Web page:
It's been in and out, but never have they had to explain it to a person. 

Every now and then you get someone who explains you that to this whole problem. Then they go,

Wow, man, when I say it out loud, it's really bad.

Exactly. 

Yeah. And in fact that's where as a salesperson... this is one of the things I think are salespeople are really are underrated...

Is in their ability to kind of get the customer to think about and articulate a problem and understand it in a new way. 

And so a salesperson that really knows how to focus on asking the right sorts of questions and having the right level of follow up and understanding and having a level of curiosity and having a willingness to not know everything.

So that curiosity that you have as a salesperson, as a founder, as a creator, you're learning right along with them and a certain level of surprise...

"Oh, I never thought about it that way. Oh, I see what you're getting at. "

Even you may have, 

Yeah. Even if you 

May have said that to you. Right?

Right, right.

But even you talk to 20 customers, you're gonna run into a certain amount of variability among those 20 customers. Even if they're all graphic artists, or even if they're all, they'll use 

Different surgeons or whatever. Software, there's variables.

Yeah. 

And so it's a learning game. You're always learning. You're always seeing new angles, new patterns are gonna emerge. 

And so this is why this whole idea of having some level of curiosity around the customer is important because it's gonna inform how you talk to customers going forward.

It's gonna inform how you might formulate some of the solutions.

It's gonna dictate and help you under identify new products and new features. 

Maybe even new markets and new customers inside the same enterprise, perhaps. There are all sorts of opportunities. 

And so this idea of understanding your customer is kind of a long journey and you're all, you're kind of always.

You're always on it. That's why I would like that 

Now do you take notes when you're having these types of meetings? 

Yeah. Yeah, I do. Not crazy notes, if I do calls. 

Do you scribble stuff down afterwards? 

Like Yeah, I do. I have like, yeah.

And what I also try and do is, in a way, so I'll do some notes, is I go along and then on top of that is one of the things I try and do is I try and reiterate at the end of the call, "Oh, this is what I heard."

I hear that sort of thing. And, and then you can also reiterate that 

During that discussion, right? 

Yeah. Yeah.

And because one of the things you wanna leave with is, "Oh, I, I got lot, a lot out of this kind of a thing. I learned a lot here. Here's what I, you know, as I understand it, here's what we might wanna do next."

And so you've got the momentum for a next call. If you're in the very early stages from a discovery process, and you're still trying to figure out what your product is, what your solution is, that sort of thing.

You want an opportunity to come back around to them and, and test what you've understood, validate, and kind of warm them up as a potential early adopter.

So you've given me some great feedback. I wanna take that back to my 

Yeah.

Um, my office and really try to work through it. 
Brendan: Yeah. 

And I get back with you in a couple weeks. 

Yeah, exactly. 

Okay. 

And then when you do, you're in a situation where you can "hey, here's what I did. Here's what we thought about," and so forth.

And now you're demonstrating you've listened to them.

You've demonstrated that their ideas are valuable, and, and you've made advancements that suggest to the prospect, "Gee, these guys are on the right track and I'm helping to guide them..."

and they can listen well

Yeah, you're reducing the risk for me as a purchaser, as a customer.

I'm thinking, "Oh, this guy, or this person follows through. They listen, they execute, they do so timely. They have a respect for what I do." 


These are all things that make them an ideal early adopter. If they see that, like they see those sorts of things.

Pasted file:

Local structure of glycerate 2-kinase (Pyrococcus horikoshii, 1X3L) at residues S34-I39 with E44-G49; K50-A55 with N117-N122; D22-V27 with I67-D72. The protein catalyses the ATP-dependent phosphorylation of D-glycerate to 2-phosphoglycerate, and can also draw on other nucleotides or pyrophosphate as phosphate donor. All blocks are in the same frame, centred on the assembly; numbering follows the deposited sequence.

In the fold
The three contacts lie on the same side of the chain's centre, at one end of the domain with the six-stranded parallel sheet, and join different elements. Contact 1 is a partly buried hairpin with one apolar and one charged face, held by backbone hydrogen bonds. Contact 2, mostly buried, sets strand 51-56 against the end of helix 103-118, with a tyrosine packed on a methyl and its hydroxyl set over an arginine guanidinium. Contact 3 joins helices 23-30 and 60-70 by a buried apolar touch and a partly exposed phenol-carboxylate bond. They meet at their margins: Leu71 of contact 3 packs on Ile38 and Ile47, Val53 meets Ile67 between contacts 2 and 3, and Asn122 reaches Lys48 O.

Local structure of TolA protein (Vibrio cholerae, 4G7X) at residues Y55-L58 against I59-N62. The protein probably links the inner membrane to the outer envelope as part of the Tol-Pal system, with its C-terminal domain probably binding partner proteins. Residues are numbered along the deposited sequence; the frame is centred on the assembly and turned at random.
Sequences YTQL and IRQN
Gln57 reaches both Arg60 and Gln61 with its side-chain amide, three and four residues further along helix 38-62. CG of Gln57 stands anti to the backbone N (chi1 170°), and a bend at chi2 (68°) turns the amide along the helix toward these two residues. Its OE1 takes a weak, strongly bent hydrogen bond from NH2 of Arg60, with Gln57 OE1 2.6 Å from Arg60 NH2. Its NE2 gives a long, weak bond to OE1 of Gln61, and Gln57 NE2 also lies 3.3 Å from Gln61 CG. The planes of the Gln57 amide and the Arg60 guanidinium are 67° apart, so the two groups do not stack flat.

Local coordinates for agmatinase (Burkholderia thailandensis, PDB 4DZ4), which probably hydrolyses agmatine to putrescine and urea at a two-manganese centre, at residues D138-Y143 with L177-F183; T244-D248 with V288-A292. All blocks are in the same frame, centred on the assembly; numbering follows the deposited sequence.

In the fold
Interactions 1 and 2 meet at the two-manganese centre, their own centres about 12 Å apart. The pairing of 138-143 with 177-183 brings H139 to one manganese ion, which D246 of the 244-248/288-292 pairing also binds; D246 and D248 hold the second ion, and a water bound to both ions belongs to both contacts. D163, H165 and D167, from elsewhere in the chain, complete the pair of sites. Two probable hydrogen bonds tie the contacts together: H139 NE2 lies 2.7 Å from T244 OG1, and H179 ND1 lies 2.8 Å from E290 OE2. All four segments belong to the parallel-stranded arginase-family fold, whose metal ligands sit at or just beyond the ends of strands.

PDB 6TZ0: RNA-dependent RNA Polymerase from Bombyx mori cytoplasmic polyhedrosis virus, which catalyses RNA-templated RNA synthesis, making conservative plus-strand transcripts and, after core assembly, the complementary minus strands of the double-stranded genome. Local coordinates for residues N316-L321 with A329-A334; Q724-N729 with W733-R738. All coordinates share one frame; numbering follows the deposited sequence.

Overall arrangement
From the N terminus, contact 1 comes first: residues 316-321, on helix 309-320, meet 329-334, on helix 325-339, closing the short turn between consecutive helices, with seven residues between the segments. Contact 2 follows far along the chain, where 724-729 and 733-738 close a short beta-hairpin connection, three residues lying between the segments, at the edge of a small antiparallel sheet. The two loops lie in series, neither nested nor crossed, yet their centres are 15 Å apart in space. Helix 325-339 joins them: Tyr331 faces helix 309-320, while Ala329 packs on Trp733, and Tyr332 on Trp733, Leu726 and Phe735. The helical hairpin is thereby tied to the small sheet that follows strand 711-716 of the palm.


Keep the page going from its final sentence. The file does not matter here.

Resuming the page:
Oh, this is the kind of customer I can, this is the kind of vendor partner I can take a risk on.

All right, Brendan, so I know you have a course that goes into this in more detail. We're limited. We wanna keep this program brief and airy. Yeah. 

So really quick, walk us through what that course does and how we can access it. 

It runs for 30 days. It's a 30 day program. It's kind of a sprint. And the idea behind it is to get you in the right mindset in terms of sales for early founders and creators, in particular.

It's to help identify and articulate and understand the sales process and kind of demystify it.

And then the third component is, is to get accountability and momentum. That's why it's 30 days.

It's every day. 

There's a little lesson, bite sized, 20 minutes or so. An exercise to get you in the habit of making

sales part of your regular process, because sales isn't necessarily that hard, but you have to be consistent at it.

You have to execute on an ongoing basis, and so this 30 days gets you the momentum that you need to get to get started as a early-stage founder or creator. 

And it's pretty easy stuff to do. 

It is

Show me some of it. We're not, you know, you're not expecting someone to read like the history of sales and all that.

Really just giving them the nuggets they need and action steps to take to get where they need to go. 

Brendan: Yeah. In a lot of cases, it's stuff that you already know. You have the experience. 

This is a way to put it together in a framework that I use, that gives it a cohesive whole. You see the whole thing. 

You see why I'm doing it this way, and the importance of this particular fundamental step, so then you start to realize that as a founder, you've got a lot of skills already.

You're just probably not applying them in the right order or with the right kind of mindset. 

Okay. And now Brendan real quick.

Brendan: Yeah. 


Bob: I like this. Give me a, a movie or a TV show review, something I need to watch. Oh, last week or last time it was, like No Country for Old Men 

es. And this week it is Mythic Quest on Apple TV. 

What's Mythic Quest?

Brendan: It's about a game company, a video game company. 

Bob: Oh. 

Brendan: And it's two seasons so far. 

Bob: It's Entrepreneur stuff and all that. 

Brendan: Yeah, it's got, Yeah, But it's funny and it's, 

Bob: Dude, I'm out right now. I gotta go watch that. 

Brendan: It's good. It's really good. It's really good. I have another one that's even better.

Bob: Oh, save it all right time. Right? We'll save it next time. 

Brendan: All right, cool. 

Bob: This has been great, friend, and I think we kicked it enough. We'll see you all real soon. Right? 

Brendan: All right. Thanks, Bob. Talk to you soon. 

Bye-Bye.

That was another episode of Let's Chat. Sales. A quick one of course, and I hope it was helpful. 

And if it was, please like and subscribe and more importantly share it with your friends.